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addressed afterwards allusion anecdote Answer antient Antiquities assisted Author Bishop bookseller Bowyer brief notice Browne Cambridge Catalogue character Charles Christian Church Clarke Coins Cole collection College communicated Company concerning copy correspondence daughter Dean death dedication Discourse Dissertation drawings Duke Earl edition Edward England English engraved epitaph Essay extract father Francis gave George Gough Greek Henry History House James John Joseph King Lady Latin letter library sold London Lord marks marriage master memoirs ment Natural notes Observations opinion original Oxford pamphlet Poem Pope portrait possession preceding preface presented printed printer proposed publication published relating Religion remarks respecting Richard Robert Roman Royal Samuel School Sermon Society Spalding Society Stationers Thomas tion Tracts translated Verses viii viji Vindication volume Warburton wife William writings
Page 3 - Take, holy earth ! all that my soul holds dear : Take that best gift which heaven so lately gave: To Bristol's fount I bore with trembling care Her faded form ; she bow'd to taste the wave, And died.
Page 537 - London in 1814: in the robe which he wore when he rode before His Royal Highness the Prince Regent, the Emperor of Russia, the King of Prussia, and the other illustrious personages who dined at Guildhall 18th June 1814; and again before the Prince Regent, attended by both Houses of Parliament, to St. Paul's Cathedral, on the Public Thanksgiving for Peace, Cth July 1814.
Page 537 - Office, otherwise the said licence and permission to be void and of none effect : and also to command that the said royal concession and declaration be registered in his Majesty's College of Arms.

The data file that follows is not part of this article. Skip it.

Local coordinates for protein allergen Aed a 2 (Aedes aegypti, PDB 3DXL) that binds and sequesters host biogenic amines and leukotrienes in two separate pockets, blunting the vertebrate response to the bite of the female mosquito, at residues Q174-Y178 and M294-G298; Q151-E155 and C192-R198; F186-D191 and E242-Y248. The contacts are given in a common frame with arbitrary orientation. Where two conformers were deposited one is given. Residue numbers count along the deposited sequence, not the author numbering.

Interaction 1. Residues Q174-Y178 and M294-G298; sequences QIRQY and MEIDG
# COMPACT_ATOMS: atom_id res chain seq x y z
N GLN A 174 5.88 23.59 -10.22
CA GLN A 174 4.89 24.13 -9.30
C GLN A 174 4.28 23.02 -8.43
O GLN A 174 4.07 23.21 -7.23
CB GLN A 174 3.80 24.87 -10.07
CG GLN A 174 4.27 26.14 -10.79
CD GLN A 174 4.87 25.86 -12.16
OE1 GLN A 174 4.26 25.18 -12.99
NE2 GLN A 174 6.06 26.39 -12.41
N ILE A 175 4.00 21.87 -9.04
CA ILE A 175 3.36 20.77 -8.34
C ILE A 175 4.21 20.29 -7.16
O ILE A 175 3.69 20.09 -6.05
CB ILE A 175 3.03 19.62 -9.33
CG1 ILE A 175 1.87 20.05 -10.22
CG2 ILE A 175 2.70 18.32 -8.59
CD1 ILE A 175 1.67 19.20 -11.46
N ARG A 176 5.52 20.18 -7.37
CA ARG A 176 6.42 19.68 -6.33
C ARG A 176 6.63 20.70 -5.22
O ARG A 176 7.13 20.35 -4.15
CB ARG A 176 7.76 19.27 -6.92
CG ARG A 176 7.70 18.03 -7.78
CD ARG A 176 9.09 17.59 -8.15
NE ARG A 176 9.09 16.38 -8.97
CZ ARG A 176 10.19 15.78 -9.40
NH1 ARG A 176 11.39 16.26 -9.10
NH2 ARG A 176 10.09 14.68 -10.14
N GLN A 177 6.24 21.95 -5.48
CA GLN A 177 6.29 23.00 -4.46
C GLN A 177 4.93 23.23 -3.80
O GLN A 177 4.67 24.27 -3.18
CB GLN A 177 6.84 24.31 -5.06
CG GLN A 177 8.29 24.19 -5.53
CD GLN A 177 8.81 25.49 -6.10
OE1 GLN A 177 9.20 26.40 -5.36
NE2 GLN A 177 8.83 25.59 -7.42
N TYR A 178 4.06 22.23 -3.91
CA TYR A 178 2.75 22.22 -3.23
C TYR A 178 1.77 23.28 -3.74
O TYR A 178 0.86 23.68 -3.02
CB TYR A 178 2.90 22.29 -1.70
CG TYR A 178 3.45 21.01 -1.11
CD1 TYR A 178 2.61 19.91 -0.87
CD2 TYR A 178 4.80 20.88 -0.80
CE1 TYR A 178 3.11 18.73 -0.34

Page 3 - Whoever thinks a faultless piece to see, Thinks what ne'er was, nor is, nor e'er shall be, In every work regard the writer's end, Since none can compass more than they intend; And if the means be just, the conduct true, Applause, in spite of trivial faults, is due.
Page 4 - ... humanity ; and her heart was warm with all its best affections. Her sense was strong, her judgment accurate, her wit engaging, and her taste refined ; while the elegance of her form, the graces of her manners, and the natural propriety that ever accompanied her words and actions, made her virtues doubly attractive, and taught her equally to command respect and love.
Page 4 - ... have power to charm. Bid them be chaste, be innocent, like thee ; Bid them in Duty's sphere as meekly move ; And if so fair, from vanity as free ; As firm in friendship, and as fond in love. Tell them, though 'tis an awful thing to die, ('Twas e'en to thee) yet the dread path once trod, Heaven lifts its everlasting portals high, And bids " the pure in heart behold their God.
Page 4 - If chance should bring him to this artless line, Let the sad mourner know his pangs were mine. Ordain'd to lose the partner of my breast, Whose virtue warm'd me, and whose beauty blest ; Fram'd every tie that binds the heart to prove, Her duty friendship, and her friendship love.
Page 212 - Leland, in which his late dissertation on the principles of human eloquence is criticized, and the Bishop of Gloucester's idea of the nature and character of an inspired language, as delivered in his lordship's doctrine of grace, is vindicated from all the objections of the learned author of the Dissertation.
Page 431 - The Divine Legation of Mahomet." It produced several answers, and so much abuse from the authors of " The Weekly Miscellany," that in less than two months he was constrained to defend himself in " A Vindication, of the Author of the Divine Legation of Moses, from the aspersions of the Country Clergyman's Letter in the Weekly Miscellany of February 14, 1737-8,